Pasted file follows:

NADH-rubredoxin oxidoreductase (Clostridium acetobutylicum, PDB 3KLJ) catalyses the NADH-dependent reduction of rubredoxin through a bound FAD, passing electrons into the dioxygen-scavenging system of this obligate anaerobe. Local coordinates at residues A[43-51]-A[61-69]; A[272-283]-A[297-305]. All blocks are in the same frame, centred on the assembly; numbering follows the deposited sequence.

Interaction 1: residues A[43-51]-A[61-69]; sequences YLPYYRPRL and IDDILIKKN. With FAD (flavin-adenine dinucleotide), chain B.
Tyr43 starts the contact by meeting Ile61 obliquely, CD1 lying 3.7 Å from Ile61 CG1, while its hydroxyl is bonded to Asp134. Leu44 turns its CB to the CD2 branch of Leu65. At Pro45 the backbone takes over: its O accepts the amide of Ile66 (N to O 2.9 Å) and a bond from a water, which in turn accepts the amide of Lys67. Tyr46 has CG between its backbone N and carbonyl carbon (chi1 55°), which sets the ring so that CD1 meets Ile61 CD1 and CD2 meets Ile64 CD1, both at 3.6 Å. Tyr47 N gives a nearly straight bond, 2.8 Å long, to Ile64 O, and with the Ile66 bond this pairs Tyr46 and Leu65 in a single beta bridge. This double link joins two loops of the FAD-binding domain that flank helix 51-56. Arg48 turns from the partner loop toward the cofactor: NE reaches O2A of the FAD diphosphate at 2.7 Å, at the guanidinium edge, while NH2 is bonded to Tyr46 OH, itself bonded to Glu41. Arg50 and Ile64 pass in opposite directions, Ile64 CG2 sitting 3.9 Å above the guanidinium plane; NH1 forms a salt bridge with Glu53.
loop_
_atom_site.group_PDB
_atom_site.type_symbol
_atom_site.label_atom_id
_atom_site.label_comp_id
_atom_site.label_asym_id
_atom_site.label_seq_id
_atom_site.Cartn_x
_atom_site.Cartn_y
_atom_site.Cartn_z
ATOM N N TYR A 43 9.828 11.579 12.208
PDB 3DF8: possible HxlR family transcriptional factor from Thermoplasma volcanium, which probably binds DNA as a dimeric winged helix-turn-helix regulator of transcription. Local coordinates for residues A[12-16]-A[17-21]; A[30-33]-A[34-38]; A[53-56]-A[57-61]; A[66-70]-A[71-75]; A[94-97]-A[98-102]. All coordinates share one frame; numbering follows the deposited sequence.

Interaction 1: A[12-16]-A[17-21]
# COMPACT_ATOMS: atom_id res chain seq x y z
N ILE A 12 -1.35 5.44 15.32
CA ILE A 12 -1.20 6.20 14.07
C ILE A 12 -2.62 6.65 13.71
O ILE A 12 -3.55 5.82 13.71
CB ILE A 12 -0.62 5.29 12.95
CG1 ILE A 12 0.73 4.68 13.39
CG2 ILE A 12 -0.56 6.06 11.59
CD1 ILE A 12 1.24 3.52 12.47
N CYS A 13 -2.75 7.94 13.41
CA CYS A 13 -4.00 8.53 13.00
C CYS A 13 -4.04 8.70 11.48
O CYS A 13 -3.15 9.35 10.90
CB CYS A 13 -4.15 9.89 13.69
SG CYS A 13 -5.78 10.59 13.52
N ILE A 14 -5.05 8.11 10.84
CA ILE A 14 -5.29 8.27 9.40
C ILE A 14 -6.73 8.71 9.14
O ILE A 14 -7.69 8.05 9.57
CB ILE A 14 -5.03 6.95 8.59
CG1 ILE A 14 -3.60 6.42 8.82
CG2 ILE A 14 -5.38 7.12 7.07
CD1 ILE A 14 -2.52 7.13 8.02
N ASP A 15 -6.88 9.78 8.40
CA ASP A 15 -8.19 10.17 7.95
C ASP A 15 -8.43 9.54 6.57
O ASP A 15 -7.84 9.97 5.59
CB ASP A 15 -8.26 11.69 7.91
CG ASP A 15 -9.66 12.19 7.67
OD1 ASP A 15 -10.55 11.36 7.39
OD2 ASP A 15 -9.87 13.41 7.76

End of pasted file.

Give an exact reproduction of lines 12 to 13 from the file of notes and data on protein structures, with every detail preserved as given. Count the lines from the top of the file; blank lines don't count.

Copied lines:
_atom_site.Cartn_y
_atom_site.Cartn_z